*Trends and forecasts come from Criteo’s Q2 2015 State of Mobile Commerce Report, based on its unique pool on online shopping data covering 1.4 billion transactions totaling over $160 billion of annual sales.
Uber, the disruptive technology company has announced a partnership with OzHarvest to provide meals for people in need across Australia.
Part of the initiative sees some of Austalia’s best known chefs cooking up lunch that Uber then delivers to waiting workers curbside in Melbourne’s CBD. On Friday, 200 lunches were cooked up to feed Melbourne CBD workers who used their Uber app to get a taste of George Colombaris’ cooking – all for $12.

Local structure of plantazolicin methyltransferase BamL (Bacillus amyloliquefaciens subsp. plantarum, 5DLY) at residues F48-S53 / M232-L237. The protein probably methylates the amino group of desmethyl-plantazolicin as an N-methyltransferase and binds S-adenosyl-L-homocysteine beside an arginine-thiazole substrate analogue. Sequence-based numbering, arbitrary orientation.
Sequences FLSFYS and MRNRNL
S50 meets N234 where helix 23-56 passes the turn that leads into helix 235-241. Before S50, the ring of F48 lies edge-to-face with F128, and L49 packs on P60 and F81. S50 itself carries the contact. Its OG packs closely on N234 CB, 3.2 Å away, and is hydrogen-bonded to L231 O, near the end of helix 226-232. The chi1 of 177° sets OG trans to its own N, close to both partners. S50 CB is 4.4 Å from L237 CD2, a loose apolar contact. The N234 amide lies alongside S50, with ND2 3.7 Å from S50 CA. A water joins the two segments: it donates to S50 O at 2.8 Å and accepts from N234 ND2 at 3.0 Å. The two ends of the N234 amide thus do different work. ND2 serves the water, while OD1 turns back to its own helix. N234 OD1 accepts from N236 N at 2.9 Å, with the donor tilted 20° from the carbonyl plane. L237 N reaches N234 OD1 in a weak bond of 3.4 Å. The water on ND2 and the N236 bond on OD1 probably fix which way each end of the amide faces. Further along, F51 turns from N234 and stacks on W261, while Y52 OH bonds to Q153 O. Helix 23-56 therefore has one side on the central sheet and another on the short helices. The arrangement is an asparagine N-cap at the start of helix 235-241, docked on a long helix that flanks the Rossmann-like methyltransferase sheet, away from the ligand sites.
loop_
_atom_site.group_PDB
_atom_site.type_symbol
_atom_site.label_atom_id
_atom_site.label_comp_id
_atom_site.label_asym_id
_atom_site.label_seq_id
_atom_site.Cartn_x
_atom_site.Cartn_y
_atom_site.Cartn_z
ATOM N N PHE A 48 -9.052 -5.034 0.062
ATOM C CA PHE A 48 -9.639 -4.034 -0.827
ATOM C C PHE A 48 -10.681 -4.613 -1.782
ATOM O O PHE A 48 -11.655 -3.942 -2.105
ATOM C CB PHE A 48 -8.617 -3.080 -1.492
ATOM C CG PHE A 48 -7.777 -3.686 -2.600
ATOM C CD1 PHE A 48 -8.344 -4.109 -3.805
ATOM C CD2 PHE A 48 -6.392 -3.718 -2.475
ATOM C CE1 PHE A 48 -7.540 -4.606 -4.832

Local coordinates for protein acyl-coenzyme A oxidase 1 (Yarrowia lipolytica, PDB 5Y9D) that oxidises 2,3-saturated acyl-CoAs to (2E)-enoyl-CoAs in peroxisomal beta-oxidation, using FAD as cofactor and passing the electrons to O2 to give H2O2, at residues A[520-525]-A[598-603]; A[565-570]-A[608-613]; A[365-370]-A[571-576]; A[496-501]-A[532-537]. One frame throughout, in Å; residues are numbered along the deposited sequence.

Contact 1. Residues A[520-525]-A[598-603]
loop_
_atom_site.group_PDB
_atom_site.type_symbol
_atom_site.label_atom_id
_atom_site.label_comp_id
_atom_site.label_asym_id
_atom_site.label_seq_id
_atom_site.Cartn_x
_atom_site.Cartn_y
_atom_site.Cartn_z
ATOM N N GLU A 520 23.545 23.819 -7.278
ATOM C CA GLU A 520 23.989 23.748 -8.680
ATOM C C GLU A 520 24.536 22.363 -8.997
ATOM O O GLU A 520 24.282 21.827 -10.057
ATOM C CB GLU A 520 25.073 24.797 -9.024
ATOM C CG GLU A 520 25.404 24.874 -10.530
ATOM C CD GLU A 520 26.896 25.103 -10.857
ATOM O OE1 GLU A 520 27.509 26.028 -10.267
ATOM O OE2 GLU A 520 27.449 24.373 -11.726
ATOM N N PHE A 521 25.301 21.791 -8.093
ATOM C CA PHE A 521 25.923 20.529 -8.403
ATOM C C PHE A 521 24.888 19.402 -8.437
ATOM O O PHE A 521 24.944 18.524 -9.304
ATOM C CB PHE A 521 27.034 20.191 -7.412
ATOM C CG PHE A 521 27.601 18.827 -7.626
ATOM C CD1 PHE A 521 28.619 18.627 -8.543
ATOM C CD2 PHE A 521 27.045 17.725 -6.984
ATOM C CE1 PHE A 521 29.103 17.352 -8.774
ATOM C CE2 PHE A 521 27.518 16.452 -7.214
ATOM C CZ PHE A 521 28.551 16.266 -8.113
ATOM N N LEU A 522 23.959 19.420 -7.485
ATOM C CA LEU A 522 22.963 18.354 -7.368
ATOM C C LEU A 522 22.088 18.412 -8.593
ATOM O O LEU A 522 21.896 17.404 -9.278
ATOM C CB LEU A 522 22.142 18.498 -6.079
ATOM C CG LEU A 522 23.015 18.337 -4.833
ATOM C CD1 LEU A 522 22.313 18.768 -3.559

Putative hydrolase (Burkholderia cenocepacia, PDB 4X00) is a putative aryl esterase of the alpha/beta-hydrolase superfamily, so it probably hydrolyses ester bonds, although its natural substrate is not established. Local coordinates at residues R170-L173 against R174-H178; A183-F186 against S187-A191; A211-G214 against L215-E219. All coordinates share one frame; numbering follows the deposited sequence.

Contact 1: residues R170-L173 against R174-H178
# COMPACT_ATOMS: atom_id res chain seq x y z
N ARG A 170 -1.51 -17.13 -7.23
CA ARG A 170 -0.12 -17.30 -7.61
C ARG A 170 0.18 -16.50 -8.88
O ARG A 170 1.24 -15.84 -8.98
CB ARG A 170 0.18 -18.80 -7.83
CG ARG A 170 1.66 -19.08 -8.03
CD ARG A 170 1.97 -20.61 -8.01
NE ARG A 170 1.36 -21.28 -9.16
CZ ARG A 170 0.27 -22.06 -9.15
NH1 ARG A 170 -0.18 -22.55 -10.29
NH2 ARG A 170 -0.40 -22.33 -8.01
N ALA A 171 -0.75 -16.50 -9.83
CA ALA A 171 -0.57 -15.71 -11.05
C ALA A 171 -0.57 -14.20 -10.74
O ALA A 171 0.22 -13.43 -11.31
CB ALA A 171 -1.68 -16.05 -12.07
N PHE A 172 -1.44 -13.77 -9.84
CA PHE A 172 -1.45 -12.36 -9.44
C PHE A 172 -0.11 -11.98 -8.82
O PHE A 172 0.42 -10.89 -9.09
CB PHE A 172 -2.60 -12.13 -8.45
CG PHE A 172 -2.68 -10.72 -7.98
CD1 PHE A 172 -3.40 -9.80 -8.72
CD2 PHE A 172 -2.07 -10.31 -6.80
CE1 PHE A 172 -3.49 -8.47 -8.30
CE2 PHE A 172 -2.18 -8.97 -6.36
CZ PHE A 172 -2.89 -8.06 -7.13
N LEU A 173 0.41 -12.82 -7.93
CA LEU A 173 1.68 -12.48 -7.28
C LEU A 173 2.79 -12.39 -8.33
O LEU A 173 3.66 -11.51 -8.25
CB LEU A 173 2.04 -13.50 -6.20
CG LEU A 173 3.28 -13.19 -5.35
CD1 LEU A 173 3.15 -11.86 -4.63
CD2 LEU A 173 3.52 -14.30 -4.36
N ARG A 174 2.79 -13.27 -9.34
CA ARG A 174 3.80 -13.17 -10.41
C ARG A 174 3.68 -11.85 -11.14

This initiative might be a first for Australia, but it is not new to Uber. Earlier this year, Uber started working on ways to keep its drivers and its service in high demand. The technology giant has teamed up with iconic restaurants in places like New York and Barcelona in an effort to allow its customers to have meals delivered to their door – they call it UberEats.
With initiatives like this, the taxi industry will need to do more than protest to save their bacon.
A brand knowing where their customer is living today is critical if they want to influence the customer buy cycle, and today the customer is choosing apps. 75 billion apps have been downloaded. There are 10 apps for every adult in the world.